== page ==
From Time to Guardian, print is struggling to ‘press on’

Time, possibly the world’s most respected magazine, ran a cover story on Feb 26, 2018: How to live longer & better. At 95 years old, Time Magazine is struggling to live-on and this week, it accepted to be bought for the second time in a year, at US$190m by tech-billionaire Marc Benioff.

That Time Magazine, which has constantly published every week since March 23, 1923 with a circulation in 2017 of over three million copies, is only worth less than US$200million in 2018, is something that signals multiple subtexts, key among them; the print media struggle to press-on.

Like its February 26 cover, Time Magazine has lived a generally dignified life with its covers inspiring global conversations for nearly a century now. Many a reader would say, to make it to Time’s Cover is akin to making it in life…earning those that have, instant global prominence.

But the struggle to stay afloat and relevant in an era where newspaper and magazine readership has migrated to online, is increasingly taking its toll on the global press houses including the likes of The Guardian, and Time Magazine.

The Guardian, founded 197 years ago, is literally begging its readers and well-wishers for donations to help them press-on, this, on account of dwindling circulation and advertisement revenues, hitherto the digital-era, the leading cash-cows for news publishers.

It takes humility for the great to beg. The Guardian’s appeals for donations is humble, and strategically tucked at the end of their most popular articles online, crafted in a polite tone aimed at appealing to the compassion of readers hence getting them to donate as little as a dollar.

“Since you’re here…” is how the donation sub-text is headlined, right under hot headline articles that are sure to get readers reading to the end; such stories are mostly of investigative nature exhibiting the originality and investment it takes to have such stories.

“…we have a small favour to ask. More people are reading The Guardian than ever but advertising sales across the media are falling fast. And unlike other news organizations, we haven’t put up a paywall; we want to keep our journalism as open as we can. So, you see why we need your help?

The Guardian is editorially independent, …Our journalism is free from commercial bias and not influenced by billionaire owners, politicians or shareholders. No one edits our Editor… If everyone who reads our reporting, who likes it, helps to support it, our future would be much more secure. For as little as $1, you can support The Guardian. Thank you.”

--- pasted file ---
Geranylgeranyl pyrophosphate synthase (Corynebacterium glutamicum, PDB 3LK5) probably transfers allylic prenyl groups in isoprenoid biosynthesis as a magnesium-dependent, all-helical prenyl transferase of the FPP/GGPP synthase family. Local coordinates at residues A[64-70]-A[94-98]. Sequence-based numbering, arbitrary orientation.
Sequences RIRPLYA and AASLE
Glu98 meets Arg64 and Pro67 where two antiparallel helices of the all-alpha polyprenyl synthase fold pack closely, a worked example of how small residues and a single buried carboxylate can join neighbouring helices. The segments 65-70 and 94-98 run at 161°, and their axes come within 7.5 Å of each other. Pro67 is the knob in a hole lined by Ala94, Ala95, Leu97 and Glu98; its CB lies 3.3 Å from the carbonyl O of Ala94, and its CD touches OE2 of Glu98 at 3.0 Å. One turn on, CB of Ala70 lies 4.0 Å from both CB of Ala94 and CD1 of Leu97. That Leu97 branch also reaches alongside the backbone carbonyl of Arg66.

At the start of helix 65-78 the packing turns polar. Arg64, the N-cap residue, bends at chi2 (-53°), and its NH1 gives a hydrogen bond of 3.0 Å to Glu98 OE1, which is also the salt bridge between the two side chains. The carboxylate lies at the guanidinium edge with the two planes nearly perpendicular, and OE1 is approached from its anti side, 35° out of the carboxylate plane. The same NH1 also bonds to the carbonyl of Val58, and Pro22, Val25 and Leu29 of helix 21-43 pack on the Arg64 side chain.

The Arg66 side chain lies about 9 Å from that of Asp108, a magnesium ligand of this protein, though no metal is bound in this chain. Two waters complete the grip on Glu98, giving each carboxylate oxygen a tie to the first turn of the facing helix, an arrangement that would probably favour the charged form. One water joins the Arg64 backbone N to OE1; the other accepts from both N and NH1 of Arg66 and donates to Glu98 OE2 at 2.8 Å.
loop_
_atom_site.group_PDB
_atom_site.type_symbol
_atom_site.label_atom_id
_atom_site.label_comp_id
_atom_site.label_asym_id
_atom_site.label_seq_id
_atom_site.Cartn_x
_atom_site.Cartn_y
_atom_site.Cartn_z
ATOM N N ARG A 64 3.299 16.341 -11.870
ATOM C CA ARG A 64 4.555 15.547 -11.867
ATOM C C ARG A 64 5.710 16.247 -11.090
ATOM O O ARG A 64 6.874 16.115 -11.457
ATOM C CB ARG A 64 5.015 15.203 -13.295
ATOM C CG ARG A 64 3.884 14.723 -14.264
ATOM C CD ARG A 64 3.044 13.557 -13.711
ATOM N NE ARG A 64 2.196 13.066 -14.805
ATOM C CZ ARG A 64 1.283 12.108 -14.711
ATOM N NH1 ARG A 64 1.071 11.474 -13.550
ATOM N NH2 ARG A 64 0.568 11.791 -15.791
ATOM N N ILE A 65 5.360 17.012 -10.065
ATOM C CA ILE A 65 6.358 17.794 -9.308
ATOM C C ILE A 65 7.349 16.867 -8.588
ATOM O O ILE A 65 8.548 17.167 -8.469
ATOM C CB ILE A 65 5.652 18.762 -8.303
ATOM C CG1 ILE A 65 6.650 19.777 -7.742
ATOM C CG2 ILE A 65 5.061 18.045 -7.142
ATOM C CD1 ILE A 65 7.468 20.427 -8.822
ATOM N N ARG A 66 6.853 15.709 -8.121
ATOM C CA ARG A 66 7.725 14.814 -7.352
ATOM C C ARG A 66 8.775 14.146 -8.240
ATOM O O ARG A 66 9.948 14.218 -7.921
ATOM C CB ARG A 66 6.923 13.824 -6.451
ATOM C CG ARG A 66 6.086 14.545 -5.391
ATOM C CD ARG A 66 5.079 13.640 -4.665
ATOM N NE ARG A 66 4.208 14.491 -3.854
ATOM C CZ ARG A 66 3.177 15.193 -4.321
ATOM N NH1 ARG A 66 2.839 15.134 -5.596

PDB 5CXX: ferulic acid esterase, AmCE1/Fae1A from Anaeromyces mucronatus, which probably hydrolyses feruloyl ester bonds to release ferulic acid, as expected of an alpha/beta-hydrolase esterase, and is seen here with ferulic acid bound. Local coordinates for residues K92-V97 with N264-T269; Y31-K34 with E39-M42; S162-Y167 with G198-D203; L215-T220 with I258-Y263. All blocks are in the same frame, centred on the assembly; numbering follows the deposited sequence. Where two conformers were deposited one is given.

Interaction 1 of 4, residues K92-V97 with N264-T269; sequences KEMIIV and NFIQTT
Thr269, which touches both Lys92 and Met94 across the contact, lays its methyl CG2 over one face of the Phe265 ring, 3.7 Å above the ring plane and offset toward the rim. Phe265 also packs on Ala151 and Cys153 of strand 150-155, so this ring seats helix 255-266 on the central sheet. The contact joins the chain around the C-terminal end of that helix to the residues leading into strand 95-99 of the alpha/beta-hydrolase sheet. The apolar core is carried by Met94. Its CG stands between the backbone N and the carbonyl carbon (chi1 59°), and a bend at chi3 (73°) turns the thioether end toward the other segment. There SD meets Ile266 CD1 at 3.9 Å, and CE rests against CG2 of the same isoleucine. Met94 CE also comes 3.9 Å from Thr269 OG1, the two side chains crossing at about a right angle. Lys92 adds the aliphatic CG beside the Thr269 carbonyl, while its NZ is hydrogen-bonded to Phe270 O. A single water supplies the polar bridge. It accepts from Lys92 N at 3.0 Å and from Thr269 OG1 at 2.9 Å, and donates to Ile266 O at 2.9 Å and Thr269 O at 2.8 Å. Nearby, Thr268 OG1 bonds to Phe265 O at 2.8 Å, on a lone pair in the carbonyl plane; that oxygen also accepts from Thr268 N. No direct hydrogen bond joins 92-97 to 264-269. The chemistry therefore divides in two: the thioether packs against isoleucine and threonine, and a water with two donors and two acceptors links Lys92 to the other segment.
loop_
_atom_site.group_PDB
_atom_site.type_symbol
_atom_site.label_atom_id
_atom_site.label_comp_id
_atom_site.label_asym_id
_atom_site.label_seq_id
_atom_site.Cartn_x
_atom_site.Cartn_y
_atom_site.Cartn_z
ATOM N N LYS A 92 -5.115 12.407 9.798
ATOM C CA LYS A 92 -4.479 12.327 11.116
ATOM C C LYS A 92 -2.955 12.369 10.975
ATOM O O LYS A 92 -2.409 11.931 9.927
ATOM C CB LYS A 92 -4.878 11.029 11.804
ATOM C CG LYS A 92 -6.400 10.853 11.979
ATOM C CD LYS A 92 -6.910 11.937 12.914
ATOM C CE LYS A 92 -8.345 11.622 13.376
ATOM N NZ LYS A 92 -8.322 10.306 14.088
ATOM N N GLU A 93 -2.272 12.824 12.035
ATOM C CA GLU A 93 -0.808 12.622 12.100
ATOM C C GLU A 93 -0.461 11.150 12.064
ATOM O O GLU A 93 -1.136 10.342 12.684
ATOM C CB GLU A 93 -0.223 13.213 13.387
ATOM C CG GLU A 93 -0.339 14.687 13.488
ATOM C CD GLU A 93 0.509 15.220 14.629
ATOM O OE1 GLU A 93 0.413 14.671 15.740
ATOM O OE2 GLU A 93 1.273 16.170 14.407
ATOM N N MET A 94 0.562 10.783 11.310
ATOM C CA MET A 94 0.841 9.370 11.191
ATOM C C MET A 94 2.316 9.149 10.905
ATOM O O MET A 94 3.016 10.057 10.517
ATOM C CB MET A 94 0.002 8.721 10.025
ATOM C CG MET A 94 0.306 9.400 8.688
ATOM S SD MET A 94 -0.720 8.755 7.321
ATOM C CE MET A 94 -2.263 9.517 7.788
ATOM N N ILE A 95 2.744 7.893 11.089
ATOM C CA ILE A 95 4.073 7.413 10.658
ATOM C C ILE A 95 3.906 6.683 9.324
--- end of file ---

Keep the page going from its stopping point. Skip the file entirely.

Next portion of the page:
Whether donations can be an alternative to dwindling sales and advertising revenues is a commentary for another day but what is clear is that, print media needs your help to press on.

For Time Magazine, it seems its market value is dwindling with age, hence the US$190million sale and it will be interesting to see how much the next buyer will pay for the influential title.

In January, Meredith Corp, an American media conglomerate bought Time Inc. at US$2.8 billion effectively acquiring its Magazine titles including Time, Sports Illustrated, Fortunate and Money, adding them to Meredith’s monthly and quarterly service journalism publications such Better Homes and Gardens.

But seven months after that acquisition, Meredith owners have realised that ‘Time. Inc’s news-heavy titles with more frequent publication schedules are outside their expertise, moreover, they are also among the lowest-performing titles under their management,” analysts note.

So, Meredith Corp. owners have since placed all Time Inc.’s magazine titles on sale; and with this week’s sale of Time Magazine at US$190m, it means sales executives are on the hunt for a buyer to acquire Sports Illustrated, Fortunate and Money, for probably less than US$100m.

President Donald Trump and his presidency have featured ten times on Time Magazine’s covers since January 2018, with the most recent being on September 3.

But with Trump’s own ‘Fake news’ affront on mainstream media raging on, Time’s Trump covers, mostly mocking his presidency, haven’t helped boost its market valuation.

With new owners onboard, it remains to be seen how much editorial value they will add to the 95-year old magazine. It could easily die… God forbid.

As for Rwandan publishers, between donations and switching owners, it is hard to see which of the two options would appeal to them, to press-on, in a market with less liquidity and readership.

Having served in the newsroom and corporate communication world, I have lived a bat’s life and I know for sure whether it’s a bird or animal.

As a media and public relations consultant, today, this experience helps me as I advise my clients on the best corporate media relations strategies.

Early this week, one of those clients summoned me to their management meeting. Like many companies in the private sector, marketing budgets are thin; they had just Rwf15m for a ten-month period. Among others, I asked them to put aside Rwf5million for media donations.

Asked to explain, I said, “This unsolicited donation will warm the hearts of receivers and win them over as mutual friends. In return, you’ll get, from them, media coverage worth more than you would afford if you were to pay based on their commercial rates. It is a win-win situation.”

Email: kenagutamba@gmail.com

The views expressed in this article are of the author.

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